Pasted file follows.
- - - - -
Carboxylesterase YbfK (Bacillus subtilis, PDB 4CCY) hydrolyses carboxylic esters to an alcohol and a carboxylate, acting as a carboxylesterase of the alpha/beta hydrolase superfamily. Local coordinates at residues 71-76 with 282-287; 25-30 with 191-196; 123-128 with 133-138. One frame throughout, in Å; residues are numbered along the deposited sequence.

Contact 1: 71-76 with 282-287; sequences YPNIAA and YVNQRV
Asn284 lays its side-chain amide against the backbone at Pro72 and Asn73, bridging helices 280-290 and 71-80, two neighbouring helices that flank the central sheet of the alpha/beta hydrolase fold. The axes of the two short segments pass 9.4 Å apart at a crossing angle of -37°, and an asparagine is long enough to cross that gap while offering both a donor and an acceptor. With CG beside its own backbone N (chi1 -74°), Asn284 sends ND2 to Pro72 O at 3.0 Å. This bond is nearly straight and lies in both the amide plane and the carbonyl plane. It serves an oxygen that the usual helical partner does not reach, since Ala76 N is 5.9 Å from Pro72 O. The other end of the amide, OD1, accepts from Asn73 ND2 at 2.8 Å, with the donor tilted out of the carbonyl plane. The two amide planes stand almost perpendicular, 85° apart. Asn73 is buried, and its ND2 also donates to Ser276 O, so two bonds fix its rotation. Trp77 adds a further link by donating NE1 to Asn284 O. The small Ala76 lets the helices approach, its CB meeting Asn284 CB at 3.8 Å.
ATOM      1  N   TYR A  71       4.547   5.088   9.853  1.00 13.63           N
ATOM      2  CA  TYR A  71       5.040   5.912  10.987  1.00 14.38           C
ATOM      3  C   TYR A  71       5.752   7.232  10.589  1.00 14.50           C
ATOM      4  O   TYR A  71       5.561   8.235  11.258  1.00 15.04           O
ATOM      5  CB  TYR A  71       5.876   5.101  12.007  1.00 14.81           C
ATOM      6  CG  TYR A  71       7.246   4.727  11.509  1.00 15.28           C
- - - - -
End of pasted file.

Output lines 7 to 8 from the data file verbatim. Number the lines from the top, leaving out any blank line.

ATOM      4  O   TYR A  71       5.561   8.235  11.258  1.00 15.04           O
ATOM      5  CB  TYR A  71       5.876   5.101  12.007  1.00 14.81           C